Exciting time for China right now, with the annual two sessions kicking off today. Here are loosely related tidbits of news, which I hope will form a composite of modern China for you:
- The National People’s Congress, one of China’s two legislative bodies (i.e., the ones that are meeting right now), is a shining example of democracy in China, according to Chinese state media. What I find ironic is that the article does not itself contain the word “democracy,” nor does it provide details on how these officials are “elected.” Plus, I’m pretty sure “democracy” carries with it some kind of disdain and irony in China, so I’m not sure why Chinese media still try to promote the image that China is democratic.
- China’s most outspoken economics weekly, Caixin, has declared state capitalism to be “incompatible with … socialist market economy,” “outdated” and “threaten[ing to] Chinese prosperity.” Preach it, sister. China’s economy began its rapid growth under the market principles of Deng Xiaoping, culminating with the break-up and privatization of many of SOEs in the 1990s, before stalling under Premier Wen Jiabao. What you get, in my limited observations as a peon in the state publishing industry, is a colossal amount of waste and idiotic decisions made to impress and boost the egos of clueless higher-ups.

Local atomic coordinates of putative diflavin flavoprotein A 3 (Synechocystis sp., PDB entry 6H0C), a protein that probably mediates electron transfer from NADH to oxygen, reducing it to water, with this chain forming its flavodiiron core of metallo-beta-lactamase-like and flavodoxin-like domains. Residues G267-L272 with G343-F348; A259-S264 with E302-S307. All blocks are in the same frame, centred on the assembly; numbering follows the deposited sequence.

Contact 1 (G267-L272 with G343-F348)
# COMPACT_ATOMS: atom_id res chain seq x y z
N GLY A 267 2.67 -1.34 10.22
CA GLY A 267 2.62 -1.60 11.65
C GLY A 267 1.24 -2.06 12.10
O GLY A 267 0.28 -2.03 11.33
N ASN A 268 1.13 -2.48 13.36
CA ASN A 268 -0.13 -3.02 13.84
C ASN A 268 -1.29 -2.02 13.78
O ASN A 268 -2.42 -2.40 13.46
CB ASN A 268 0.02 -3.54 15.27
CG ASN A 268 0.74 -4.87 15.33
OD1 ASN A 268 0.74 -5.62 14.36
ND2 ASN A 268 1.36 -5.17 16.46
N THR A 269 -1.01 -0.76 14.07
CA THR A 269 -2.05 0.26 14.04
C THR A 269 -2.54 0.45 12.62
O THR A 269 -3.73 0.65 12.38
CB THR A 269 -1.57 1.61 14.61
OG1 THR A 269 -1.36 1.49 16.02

- American leaders may be wealthy, but Chinese leaders are WEALTHY. American leaders are controlled by corporations, but Chinese leaders control corporations. Both systems lead to corruption and cronyism. Which system is worse?
The richest 2 percent of the NPC — 60 people — had an average wealth of $1.44 billion per person. The richest 2 percent of Congress — 11 members — had an average wealth of $323 million.
- And then there is this NPC deputy, who has very democratic thoughts on the Internet. She thinks it should be like the People’s Daily.
- China is getting defensive, both domestically and militarily. Is the 11.5% increase in domestic security part of President Hu Jintao’s campaign to strengthen social management and preempt the growing social unrest (in the form of “mass incidents”)? That’s what the Reuters article suggests, but it could just as easily be an employment campaign.
- Tibetans continue to set themselves on fire in protest of “repressive” government policies over Tibetans. The latest victims are a mother of four and a middle-school-aged girl. Yes, this counts as “social unrest.”
- Perhaps the NPC is democratic, or at least somewhat on its way to being nominally democratic, according to the Economist. At any rate, a rubber-stamper it is not (sort of).
- Beijing is gross. I live between the third and fourth rings, and here is a seventh ring encompassing us all: